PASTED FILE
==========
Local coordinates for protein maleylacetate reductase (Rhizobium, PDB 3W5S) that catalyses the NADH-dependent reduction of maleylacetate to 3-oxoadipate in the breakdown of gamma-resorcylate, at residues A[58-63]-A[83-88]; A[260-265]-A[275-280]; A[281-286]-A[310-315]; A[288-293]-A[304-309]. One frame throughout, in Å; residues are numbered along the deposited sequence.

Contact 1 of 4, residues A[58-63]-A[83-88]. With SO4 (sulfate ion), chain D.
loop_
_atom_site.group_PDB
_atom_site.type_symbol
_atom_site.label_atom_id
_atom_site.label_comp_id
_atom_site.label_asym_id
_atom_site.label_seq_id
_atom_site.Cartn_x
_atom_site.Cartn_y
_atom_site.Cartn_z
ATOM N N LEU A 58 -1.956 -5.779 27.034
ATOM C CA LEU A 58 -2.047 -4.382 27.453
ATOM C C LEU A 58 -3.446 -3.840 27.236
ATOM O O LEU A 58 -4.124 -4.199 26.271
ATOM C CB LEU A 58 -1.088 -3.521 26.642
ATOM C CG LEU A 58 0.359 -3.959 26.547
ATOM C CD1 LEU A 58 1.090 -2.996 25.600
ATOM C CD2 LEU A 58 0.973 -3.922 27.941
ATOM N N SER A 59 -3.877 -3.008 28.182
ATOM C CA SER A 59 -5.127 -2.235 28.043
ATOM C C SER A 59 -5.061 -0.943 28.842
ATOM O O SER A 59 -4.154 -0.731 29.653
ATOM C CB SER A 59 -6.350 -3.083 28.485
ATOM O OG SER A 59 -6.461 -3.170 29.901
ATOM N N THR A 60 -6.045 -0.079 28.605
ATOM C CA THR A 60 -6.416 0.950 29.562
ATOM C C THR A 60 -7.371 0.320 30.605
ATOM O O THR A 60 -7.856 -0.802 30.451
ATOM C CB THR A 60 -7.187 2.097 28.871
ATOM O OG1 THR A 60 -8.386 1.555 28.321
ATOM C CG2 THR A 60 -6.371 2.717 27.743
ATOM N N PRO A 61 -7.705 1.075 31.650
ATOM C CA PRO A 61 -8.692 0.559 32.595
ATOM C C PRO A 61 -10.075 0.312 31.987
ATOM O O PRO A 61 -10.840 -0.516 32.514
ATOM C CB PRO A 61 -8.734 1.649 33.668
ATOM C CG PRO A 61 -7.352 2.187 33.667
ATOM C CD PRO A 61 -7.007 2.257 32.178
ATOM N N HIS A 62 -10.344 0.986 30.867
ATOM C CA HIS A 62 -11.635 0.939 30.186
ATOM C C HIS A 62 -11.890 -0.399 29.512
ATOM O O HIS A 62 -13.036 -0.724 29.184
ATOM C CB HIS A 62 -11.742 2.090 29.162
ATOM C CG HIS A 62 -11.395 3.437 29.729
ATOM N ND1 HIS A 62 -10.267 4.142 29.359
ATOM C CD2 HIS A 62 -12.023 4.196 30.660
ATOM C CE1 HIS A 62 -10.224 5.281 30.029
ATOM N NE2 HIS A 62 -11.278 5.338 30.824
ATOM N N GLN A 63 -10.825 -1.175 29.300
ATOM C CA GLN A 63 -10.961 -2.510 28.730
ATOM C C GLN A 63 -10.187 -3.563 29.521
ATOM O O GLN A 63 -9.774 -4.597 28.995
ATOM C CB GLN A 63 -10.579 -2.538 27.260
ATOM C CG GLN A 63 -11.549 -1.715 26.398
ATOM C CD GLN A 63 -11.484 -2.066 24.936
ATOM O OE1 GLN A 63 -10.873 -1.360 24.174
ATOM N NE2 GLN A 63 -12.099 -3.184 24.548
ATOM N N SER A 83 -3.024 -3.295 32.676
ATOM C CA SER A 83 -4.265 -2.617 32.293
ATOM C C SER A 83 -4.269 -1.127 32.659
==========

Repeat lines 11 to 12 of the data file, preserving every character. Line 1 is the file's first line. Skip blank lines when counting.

_atom_site.Cartn_y
_atom_site.Cartn_z